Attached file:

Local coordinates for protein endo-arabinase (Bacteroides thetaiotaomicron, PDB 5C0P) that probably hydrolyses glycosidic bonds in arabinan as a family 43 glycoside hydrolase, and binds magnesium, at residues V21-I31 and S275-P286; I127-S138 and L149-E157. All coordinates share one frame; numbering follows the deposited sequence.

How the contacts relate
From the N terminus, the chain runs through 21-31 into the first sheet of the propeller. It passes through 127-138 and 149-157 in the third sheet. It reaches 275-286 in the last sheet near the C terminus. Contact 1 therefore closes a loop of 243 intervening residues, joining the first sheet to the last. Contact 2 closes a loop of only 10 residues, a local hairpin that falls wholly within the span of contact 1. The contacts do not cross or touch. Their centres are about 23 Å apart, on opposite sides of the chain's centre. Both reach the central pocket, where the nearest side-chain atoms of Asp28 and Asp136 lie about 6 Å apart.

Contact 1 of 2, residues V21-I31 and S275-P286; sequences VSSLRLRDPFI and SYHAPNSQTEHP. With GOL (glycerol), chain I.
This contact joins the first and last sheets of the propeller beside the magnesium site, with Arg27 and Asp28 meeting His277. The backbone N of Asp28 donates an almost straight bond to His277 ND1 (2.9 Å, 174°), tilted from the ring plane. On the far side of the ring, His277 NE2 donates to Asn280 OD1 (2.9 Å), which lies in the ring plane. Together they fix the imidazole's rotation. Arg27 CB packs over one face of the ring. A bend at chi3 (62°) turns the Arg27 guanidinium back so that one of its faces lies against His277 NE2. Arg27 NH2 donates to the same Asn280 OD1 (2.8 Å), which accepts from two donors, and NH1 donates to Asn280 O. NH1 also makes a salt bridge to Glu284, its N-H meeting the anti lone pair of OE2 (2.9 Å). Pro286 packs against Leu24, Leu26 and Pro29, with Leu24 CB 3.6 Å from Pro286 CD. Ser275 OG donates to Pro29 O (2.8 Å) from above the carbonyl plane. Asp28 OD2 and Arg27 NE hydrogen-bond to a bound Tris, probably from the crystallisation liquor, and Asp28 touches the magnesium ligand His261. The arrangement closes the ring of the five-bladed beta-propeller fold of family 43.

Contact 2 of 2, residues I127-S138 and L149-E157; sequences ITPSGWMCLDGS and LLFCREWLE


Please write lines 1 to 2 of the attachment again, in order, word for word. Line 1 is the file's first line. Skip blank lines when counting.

Local coordinates for protein endo-arabinase (Bacteroides thetaiotaomicron, PDB 5C0P) that probably hydrolyses glycosidic bonds in arabinan as a family 43 glycoside hydrolase, and binds magnesium, at residues V21-I31 and S275-P286; I127-S138 and L149-E157. All coordinates share one frame; numbering follows the deposited sequence.

How the contacts relate